Swim team prepares for district meet


Krista Fleming

Senior Amber Du practices for the district meet at practice on Jan. 20. Du will compete at the meet on Jan. 21.

The swim team will compete in a tri-meet at the LISD Eastside Aquatic Center on Jan. 21. 

“I’m quite confident in the events I was given, especially because they’re events I’ve swam before,” sophomore Savana Slaughter said. “I’m quite excited, [and] I think that I will do good. I’m swimming the 200 freestyle and the 100 backstroke.”

Most days from 6:15 to 8:45 a.m., the team works on dropping their times. 

“Swimming is such an interesting sport where you don’t get to compete once a week at the best of your ability, because you have to have those training cycles in there,” head swim coach Donzie Lilly said. “We only get to see [swimmers] at their prime once or twice a year between districts, regionals or state. We get them in some fast suits and put them in a good environment [and] a fast pool, and we see how fast they can go.” 

With the uncertainty of COVID-19, the team attended a more restricted version of the meet last year. 

“They actually did it a little different last year than they did it in the past,” Lilly said. “They separated the girls and the guys, which I thought was neat. I really enjoyed having a meet with just the girls and taking just the boys to their meet. I think they got to show more of their personality. Then, last year they only took top four, so it was increasingly hard to get to regionals. This year it’s back to top six, so it’s a little easier, but not by much.”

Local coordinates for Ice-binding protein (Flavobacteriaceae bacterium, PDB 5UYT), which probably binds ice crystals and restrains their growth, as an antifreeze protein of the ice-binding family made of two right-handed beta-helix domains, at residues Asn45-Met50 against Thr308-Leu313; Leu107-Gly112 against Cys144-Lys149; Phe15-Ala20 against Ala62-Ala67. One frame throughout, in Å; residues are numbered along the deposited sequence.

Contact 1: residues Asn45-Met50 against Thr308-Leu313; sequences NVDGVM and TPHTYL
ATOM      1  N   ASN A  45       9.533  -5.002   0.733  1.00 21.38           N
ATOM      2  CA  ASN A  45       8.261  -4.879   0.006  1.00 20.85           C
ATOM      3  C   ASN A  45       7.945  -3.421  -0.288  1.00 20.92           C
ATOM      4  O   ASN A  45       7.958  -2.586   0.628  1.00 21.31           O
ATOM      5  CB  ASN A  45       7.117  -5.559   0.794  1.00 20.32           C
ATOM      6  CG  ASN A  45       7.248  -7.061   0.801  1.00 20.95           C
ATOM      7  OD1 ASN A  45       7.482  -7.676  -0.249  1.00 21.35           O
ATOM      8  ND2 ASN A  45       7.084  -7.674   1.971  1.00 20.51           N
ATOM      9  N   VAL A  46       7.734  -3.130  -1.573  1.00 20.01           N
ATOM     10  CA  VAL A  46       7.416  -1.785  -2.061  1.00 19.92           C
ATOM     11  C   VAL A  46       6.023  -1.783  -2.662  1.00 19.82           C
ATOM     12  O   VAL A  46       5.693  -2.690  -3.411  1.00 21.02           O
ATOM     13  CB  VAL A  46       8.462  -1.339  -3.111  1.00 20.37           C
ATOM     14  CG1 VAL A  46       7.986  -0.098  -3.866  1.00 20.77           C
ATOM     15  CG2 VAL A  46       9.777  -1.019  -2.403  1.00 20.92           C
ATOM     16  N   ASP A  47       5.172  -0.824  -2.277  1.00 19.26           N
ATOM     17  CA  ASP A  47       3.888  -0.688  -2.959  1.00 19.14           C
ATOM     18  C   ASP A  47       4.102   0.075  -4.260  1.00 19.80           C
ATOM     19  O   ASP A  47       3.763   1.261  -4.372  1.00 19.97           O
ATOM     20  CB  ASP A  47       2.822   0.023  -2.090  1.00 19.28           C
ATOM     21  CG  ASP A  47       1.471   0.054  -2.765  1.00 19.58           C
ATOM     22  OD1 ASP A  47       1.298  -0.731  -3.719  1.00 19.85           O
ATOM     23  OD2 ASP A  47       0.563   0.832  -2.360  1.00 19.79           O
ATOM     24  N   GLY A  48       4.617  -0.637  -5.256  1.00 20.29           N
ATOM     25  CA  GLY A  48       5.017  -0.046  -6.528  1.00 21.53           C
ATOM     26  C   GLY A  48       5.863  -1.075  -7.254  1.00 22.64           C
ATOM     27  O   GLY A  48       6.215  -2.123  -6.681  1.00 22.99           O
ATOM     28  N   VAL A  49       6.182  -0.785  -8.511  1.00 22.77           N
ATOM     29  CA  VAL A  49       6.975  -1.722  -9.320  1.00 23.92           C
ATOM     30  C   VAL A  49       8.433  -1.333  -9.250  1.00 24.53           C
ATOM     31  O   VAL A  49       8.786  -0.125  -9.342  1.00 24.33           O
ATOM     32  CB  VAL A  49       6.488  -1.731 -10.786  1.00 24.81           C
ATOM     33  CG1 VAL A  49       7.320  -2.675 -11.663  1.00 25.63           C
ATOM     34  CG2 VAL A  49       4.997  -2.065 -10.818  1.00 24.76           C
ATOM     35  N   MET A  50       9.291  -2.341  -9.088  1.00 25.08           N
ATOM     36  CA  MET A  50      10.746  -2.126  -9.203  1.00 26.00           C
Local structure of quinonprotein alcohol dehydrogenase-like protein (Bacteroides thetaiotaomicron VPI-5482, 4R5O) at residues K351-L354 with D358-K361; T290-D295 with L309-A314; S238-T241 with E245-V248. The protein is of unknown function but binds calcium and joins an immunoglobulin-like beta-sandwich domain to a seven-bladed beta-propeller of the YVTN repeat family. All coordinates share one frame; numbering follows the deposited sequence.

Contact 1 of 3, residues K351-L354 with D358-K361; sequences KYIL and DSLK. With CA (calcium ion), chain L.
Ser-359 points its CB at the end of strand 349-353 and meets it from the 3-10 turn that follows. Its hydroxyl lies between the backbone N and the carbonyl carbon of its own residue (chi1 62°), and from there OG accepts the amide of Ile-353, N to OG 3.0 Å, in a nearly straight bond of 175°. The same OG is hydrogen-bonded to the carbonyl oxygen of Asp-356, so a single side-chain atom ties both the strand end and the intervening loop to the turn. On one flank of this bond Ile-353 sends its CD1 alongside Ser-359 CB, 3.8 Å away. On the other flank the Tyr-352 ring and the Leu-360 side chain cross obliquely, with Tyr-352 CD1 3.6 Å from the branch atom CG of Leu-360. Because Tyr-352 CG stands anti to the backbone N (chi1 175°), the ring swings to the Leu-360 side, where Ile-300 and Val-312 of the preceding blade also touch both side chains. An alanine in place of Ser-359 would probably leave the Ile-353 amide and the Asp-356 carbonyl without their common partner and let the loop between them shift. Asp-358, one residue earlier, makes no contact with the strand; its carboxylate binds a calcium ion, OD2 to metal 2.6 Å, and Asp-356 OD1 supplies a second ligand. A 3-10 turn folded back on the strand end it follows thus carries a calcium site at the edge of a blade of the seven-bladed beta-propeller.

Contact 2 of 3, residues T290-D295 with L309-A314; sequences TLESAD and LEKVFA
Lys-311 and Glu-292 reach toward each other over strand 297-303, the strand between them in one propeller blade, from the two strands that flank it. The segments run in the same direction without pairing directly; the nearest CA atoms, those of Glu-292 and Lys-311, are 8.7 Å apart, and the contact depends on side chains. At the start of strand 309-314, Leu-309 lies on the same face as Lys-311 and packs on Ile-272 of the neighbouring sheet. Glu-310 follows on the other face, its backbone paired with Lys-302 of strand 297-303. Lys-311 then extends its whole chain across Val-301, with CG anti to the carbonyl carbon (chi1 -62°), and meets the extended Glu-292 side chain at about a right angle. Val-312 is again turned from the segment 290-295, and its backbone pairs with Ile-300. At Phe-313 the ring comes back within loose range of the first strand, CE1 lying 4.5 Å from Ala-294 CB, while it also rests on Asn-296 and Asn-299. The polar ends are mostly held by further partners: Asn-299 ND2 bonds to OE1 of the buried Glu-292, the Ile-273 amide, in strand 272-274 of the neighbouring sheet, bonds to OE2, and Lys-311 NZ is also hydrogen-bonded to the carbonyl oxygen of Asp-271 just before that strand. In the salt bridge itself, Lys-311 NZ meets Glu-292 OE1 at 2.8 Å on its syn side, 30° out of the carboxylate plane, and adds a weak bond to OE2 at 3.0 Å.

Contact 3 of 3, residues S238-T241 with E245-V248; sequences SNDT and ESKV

At the split of the semester, Lilly took the top 17 boys and the top 17 girls and put them on the varsity team, placing everyone else in the junior varsity team. This will be the first time that Hebron will go to a swim meet with just 34 people.

“I think I’m looking forward to bonding with everyone a lot more because I kind of just stuck with my friends last year,” Slaughter said. “I don’t have a whole lot of friends going this year.” 

Lilly said there is uncertainty on whether some students would be allowed to compete due to health reasons.

“Anything could happen this year, especially with the rise of [COVID-19] cases,” Lilly said. “Kids are eligible to swim and not eligible to swim — you never know what’s going to happen. It’s really just going to depend on which team stays the safest out there and has the least number of [COVID-19] cases. If one of those powerhouse teams comes down with a big outbreak, you might be able to sneak into one of those top spots. I think this year, anything can happen.”